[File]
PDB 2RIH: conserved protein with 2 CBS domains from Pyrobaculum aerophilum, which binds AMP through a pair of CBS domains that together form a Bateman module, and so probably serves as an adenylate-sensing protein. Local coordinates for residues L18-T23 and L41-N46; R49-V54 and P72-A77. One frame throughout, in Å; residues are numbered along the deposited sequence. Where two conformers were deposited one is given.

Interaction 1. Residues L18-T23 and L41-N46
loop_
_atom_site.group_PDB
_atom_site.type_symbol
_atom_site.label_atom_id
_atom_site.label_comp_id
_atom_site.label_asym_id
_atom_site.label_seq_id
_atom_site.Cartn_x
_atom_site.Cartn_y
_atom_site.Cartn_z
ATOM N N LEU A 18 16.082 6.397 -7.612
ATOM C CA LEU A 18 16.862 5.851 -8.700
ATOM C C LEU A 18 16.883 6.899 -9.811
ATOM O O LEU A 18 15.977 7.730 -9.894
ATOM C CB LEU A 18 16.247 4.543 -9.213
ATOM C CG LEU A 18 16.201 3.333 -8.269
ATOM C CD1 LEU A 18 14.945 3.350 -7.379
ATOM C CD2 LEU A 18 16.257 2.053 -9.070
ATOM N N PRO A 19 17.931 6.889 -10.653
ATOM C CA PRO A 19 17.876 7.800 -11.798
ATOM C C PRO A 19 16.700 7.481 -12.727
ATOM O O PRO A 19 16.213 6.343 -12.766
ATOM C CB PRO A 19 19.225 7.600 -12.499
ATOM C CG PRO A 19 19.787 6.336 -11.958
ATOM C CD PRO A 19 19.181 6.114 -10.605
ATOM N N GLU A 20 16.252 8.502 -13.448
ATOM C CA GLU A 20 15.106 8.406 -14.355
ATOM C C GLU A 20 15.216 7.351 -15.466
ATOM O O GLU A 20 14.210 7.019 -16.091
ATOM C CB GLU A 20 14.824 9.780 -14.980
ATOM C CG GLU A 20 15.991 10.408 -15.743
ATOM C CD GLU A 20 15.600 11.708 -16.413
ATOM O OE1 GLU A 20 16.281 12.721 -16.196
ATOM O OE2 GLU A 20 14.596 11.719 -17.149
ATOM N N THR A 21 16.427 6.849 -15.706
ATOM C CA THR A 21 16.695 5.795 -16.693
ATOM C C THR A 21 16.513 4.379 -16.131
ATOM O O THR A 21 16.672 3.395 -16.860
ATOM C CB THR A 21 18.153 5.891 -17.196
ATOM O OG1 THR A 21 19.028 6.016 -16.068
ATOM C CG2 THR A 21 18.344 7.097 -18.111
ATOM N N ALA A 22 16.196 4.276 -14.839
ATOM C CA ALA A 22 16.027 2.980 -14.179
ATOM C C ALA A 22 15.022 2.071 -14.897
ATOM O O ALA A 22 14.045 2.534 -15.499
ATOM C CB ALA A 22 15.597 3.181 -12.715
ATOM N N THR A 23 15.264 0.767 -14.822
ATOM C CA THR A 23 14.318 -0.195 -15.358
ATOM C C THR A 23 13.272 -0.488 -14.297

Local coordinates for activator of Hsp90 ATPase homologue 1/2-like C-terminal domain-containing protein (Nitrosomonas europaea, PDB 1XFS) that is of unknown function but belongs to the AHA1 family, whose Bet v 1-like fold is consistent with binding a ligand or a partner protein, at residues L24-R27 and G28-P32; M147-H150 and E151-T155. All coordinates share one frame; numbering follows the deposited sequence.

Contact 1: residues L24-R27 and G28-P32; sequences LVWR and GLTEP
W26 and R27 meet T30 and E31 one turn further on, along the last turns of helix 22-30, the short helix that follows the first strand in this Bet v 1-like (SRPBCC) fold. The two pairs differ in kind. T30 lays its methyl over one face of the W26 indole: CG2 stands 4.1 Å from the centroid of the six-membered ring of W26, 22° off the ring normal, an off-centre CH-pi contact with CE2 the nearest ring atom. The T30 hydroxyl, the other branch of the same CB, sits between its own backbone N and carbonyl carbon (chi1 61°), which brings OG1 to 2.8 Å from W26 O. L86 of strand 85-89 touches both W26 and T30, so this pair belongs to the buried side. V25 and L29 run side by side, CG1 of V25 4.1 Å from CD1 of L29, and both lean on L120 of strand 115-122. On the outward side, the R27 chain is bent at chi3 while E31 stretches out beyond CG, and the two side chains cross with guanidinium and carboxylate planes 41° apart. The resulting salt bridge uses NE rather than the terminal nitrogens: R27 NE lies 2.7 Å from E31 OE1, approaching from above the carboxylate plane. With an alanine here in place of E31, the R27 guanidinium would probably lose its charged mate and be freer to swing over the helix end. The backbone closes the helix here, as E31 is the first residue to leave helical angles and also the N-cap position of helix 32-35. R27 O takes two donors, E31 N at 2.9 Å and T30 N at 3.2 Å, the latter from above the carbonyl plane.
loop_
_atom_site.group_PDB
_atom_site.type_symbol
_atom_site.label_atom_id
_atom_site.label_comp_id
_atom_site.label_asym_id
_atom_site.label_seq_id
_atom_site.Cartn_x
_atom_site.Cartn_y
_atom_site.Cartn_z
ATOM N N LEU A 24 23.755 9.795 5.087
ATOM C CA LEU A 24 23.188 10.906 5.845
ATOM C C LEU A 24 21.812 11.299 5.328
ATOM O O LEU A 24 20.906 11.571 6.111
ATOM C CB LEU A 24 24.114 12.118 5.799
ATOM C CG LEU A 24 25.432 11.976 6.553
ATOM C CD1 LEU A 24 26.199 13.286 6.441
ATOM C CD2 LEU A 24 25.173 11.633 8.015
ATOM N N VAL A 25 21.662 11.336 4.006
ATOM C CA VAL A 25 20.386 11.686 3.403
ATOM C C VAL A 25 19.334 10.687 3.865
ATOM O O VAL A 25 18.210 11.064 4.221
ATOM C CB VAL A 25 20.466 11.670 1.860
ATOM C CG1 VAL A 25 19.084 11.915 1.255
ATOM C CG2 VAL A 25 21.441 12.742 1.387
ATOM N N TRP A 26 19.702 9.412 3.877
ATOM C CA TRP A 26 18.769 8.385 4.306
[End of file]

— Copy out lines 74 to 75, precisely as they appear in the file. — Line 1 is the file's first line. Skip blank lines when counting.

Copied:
ATOM C CA VAL A 25 20.386 11.686 3.403
ATOM C C VAL A 25 19.334 10.687 3.865